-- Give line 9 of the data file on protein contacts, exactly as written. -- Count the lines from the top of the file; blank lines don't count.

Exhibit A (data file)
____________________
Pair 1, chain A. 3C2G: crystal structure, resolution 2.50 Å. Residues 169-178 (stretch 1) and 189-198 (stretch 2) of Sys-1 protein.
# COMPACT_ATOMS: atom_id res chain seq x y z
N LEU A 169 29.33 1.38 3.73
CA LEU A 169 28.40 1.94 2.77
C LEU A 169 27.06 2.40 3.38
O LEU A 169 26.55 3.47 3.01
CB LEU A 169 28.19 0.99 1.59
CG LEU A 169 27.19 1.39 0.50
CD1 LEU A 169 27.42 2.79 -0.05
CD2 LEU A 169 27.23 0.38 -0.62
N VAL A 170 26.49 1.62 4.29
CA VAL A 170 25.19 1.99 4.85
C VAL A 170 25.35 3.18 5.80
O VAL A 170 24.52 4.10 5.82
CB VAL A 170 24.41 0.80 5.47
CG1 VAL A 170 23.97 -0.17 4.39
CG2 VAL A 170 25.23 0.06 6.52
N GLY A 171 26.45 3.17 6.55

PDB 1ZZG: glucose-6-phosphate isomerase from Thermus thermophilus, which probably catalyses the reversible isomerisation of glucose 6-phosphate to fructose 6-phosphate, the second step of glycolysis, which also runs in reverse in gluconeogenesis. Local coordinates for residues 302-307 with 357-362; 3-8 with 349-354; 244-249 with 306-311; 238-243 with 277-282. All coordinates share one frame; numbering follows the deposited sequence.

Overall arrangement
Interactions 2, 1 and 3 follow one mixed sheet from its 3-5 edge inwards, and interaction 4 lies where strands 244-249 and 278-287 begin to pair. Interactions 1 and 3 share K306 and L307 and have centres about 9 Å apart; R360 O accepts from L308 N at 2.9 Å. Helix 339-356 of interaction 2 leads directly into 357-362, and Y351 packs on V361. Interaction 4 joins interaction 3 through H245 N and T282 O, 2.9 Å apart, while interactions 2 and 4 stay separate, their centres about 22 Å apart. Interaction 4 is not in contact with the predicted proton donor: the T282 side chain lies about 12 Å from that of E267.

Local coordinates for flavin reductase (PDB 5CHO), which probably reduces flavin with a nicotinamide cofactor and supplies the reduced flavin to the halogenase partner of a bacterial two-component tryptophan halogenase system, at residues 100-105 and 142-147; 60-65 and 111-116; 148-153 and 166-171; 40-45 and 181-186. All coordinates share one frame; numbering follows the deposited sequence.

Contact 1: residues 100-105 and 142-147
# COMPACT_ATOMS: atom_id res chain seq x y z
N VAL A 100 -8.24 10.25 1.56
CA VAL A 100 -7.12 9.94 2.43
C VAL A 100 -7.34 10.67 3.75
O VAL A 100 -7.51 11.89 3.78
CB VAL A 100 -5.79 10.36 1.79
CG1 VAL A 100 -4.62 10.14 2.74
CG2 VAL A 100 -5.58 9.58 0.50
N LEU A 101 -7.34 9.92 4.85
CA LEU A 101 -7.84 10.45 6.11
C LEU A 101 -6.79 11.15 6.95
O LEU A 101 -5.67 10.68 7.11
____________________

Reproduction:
CD1 LEU A 169 27.42 2.79 -0.05